Loracarbef

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Loracarbef
Loracarbef.svg
Clinical data
Trade namesLorabid
AHFS/Drugs.comMonograph
MedlinePlusa601206
ATC code
Pharmacokinetic data
Protein binding25%
Identifiers
  • (6R,7S)-7-[[(2S)-2-amino-2-phenylacetyl]amino]-3-chloro-8-oxo-1-azabicyclo[4.2.0]oct-2-ene-2-carboxylic acid
CAS Number
PubChem CID
DrugBank
ChemSpider
UNII
KEGG
ChEMBL
CompTox Dashboard (EPA)
Chemical and physical data
FormulaC16H16ClN3O4
Molar mass349.77 g·mol−1
3D model (JSmol)
  • Cl\C3=C(/C(=O)O)N2C(=O)[C@@H](NC(=O)[C@@H](c1ccccc1)N)[C@H]2CC3.O
  • InChI=1S/C16H16ClN3O4.H2O/c17-9-6-7-10-12(15(22)20(10)13(9)16(23)24)19-14(21)11(18)8-4-2-1-3-5-8;/h1-5,10-12H,6-7,18H2,(H,19,21)(H,23,24);1H2/t10-,11-,12+;/m1./s1 checkY
  • Key:GPYKKBAAPVOCIW-HSASPSRMSA-N checkY
 ☒NcheckY (what is this?)  (verify)

Loracarbef is an antibiotic.[1] It is a carbacephem, but it is sometimes grouped together with the second-generation cephalosporin antibiotics. Loracarbef is a synthetic "carba" analog of cefaclor, and is more stable.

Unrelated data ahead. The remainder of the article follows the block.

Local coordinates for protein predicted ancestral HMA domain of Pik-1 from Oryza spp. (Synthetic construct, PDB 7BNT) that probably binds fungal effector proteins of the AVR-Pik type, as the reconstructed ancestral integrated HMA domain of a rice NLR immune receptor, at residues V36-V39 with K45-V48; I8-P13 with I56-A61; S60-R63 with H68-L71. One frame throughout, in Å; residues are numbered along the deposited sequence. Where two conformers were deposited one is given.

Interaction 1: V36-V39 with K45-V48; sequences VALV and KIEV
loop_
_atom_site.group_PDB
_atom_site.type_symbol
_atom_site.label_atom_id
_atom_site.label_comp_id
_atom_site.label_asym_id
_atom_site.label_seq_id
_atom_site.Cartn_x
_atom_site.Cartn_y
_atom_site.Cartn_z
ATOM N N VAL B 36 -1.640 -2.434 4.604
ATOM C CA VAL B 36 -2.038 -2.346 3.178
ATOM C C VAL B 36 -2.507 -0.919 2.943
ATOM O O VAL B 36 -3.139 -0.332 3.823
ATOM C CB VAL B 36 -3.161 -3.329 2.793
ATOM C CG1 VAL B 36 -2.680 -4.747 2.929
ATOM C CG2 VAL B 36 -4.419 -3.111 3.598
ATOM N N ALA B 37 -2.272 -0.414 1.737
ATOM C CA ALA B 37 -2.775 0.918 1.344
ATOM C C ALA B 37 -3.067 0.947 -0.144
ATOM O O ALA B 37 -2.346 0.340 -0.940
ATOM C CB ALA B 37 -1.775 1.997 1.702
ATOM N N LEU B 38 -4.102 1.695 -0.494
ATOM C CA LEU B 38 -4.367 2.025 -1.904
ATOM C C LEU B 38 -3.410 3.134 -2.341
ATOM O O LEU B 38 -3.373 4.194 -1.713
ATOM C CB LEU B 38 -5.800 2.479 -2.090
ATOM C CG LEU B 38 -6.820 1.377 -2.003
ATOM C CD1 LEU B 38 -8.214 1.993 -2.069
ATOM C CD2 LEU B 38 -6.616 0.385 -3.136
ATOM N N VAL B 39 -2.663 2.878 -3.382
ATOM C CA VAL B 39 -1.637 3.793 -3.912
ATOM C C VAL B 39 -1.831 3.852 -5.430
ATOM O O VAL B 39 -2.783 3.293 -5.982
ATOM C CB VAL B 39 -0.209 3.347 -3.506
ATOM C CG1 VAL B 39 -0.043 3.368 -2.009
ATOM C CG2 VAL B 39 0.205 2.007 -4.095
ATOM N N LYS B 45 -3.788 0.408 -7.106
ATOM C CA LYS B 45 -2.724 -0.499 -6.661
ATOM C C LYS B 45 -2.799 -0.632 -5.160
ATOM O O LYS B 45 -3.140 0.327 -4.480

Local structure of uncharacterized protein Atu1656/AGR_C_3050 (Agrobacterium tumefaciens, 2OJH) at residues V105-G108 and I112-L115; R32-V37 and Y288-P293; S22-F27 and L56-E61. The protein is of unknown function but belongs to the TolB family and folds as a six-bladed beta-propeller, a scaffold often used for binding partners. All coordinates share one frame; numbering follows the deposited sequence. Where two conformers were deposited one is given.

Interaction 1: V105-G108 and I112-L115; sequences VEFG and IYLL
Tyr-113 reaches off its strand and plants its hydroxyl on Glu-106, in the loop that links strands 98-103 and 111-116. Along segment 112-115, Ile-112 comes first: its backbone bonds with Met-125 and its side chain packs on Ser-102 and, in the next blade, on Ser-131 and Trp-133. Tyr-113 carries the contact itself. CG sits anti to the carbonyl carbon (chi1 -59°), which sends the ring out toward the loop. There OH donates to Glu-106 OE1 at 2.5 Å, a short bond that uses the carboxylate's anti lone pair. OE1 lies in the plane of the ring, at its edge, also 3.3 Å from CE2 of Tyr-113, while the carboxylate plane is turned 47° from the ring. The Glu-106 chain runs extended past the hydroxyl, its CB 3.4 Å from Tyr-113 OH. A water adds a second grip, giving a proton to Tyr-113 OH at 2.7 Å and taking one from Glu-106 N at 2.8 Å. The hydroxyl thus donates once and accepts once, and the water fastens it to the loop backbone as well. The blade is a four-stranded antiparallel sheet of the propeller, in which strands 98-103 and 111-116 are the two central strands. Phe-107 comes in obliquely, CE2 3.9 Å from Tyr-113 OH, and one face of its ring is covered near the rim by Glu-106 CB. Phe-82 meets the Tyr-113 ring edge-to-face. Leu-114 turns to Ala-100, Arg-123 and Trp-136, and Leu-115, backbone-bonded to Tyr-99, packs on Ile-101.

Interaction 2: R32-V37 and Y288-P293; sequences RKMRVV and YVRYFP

History[edit]

Loracarbef received FDA approval in 1991 and it was marketed under the trade name Lorabid. Its use was discontinued in 2006.[citation needed]

Usage & Indications[edit]

Loracarbef was used to treat infections of the lungs, maxillary sinuses, throat, skin, and urinary tract.[2]

Spectrum of Activity[edit]

Loracarbef had broad spectrum effectiveness against both gram-negative and gram-positive bacteria, including those precipitating infections of the respiratory tract, sinuses, tonsils, skin, urinary tract, and kidneys. It was of specific use in those infections caused by E. Coli, S. pyogenes, S. Aureus, S. saprphyticus, S. penumoniae, H. influenza, and M. catarrhalis. [3]

Side effects[edit]

Diarrhea is the most common adverse effect with loracarbef. Side effects are more frequently seen with children under the age of twelve.

References[edit]

  1. ^ Biedenbach DJ, Jones RN (February 1994). "Predictive accuracy of disk diffusion test for Proteus vulgaris and Providencia species against five newer orally administered cephalosporins, cefdinir, cefetamet, cefprozil, cefuroxime, and loracarbef". Journal of Clinical Microbiology. 32 (2): 559–62. doi:10.1128/JCM.32.2.559-562.1994. PMC 263078. PMID 8150976.
  2. ^ "Lorabid (Loracarbef): Uses, Dosage, Side Effects, Interactions, Warning". RxList. Retrieved 2020-06-15.
  3. ^ "Loracarbef". www.drugbank.ca. Retrieved 2020-06-15.

External links[edit]